SPRINGFIELD – State Senator Omar Aquino (D-Chicago) and State Representative Carol Ammons (D-Champaign) gathered with community advocates to announce a step forward in the passage of Senate Bill 1786, which would protect upwards of 50,000 Illinoisans whose driver’s licenses are suspended every year due to non-moving violations like an inability to pay parking and compliance tickets, fines and fees. Legislators and advocates made a commitment with the mayor of Chicago to continue to work together through the summer in the effort to secure passage of the bill during veto session this coming fall.

“It is urgent we pass the License to Work Act. Each day, 57 people lose their job due to a suspension over non-moving violations,” said Representative Carol Ammons. “We stand with our many supporters today to announce that the bill will be advanced through committee. We have made progress, but there’s still work to do. We will pass this bill.”

“Today’s decision to move the bill forward is a small victory, but it’s only a start. We are steadfast in our commitment to correct this harmful system, which has put both the State of Illinois and the City of Chicago in national news over the past few weeks,” said Senator Omar Aquino. “Thousands are losing their cars and their driver’s licenses. People’s lives are being turned upside down over debt collection, city sticker tickets, and other non-moving violations. For too long, we have balanced city budgets on the backs of low-income people by burying them in ticket debt while divesting from their communities.”

There is bipartisan, statewide support for the License to Work Act, including 50 cosponsors in the House. Today’s announcement signals that the bill will be called for a vote in committee this week. The bill passed the Senate 38-10.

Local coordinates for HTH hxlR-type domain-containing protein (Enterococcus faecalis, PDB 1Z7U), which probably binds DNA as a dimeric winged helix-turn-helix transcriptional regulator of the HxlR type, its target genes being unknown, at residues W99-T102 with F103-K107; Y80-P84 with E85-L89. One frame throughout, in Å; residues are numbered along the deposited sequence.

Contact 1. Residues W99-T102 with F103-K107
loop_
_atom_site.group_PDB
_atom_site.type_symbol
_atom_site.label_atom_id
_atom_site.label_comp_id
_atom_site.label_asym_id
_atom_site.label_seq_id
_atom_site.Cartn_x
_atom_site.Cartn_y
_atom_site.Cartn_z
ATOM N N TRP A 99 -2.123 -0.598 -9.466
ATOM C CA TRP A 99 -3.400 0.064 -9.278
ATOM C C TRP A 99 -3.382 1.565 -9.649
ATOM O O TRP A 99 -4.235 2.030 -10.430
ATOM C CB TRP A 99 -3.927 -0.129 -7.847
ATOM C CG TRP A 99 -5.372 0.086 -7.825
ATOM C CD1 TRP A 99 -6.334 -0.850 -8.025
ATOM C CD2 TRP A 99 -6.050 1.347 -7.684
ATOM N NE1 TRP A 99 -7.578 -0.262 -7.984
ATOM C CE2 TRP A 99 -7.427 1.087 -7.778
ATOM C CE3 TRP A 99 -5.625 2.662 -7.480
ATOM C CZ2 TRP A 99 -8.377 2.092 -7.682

Legislators were joined by community members, who travelled from Chicago to tell the story of how driver’s license suspensions have harmed them.

“Driver’s license suspension is one of the main barriers to employment faced by my trainees. Jobs go vacant, even though I have qualified candidates to fill them, because they owe money on non-moving vehicle tickets,” said Manuel Rodriguez, executive director of Revolution Workshop, which trains unemployed and underemployed individuals in carpentry and woodworking.

“The vehicle ticketing system is in desperate need of reform,” said Rodney Shelton, a firefighter with the City of Chicago from West Garfield Park. “This system is a domino effect: first you get ticketed; if you don’t pay, the cost doubles; you lose your license, so you get in trouble at work, and you risk getting a criminal record if you drive on a suspended license; you file bankruptcy to get out of debt, but then your credit is ruined, you can’t get a loan. It’s unjustified. We don’t have time to sit and wait to correct this obvious wrong.”

“We can’t expect people to be able to pay off their debt if we take away their ability to get to work. The License to Work Act would reverse this unjust system, which harms both individuals and businesses in Illinois,” said Brian Costin, Deputy State Director of Americans for Prosperity Foundation - Illinois.

“When you take away a driver’s license, you take with it a family’s ability to move out of poverty. This broken cycle has to stop,” said Eric Halvorson, Policy Associate with the Chicago Jobs Council. Eric is a leader of the Transit Table, a broad community-based coalition that supports Senate Bill 1786. “The Transit Table welcomes the support of Chicago’s new Mayor and other elected officials to end driver’s license suspensions for non-moving violations and bring equity to our ticketing, fines, and fees systems in the City of Chicago and the State of Illinois.”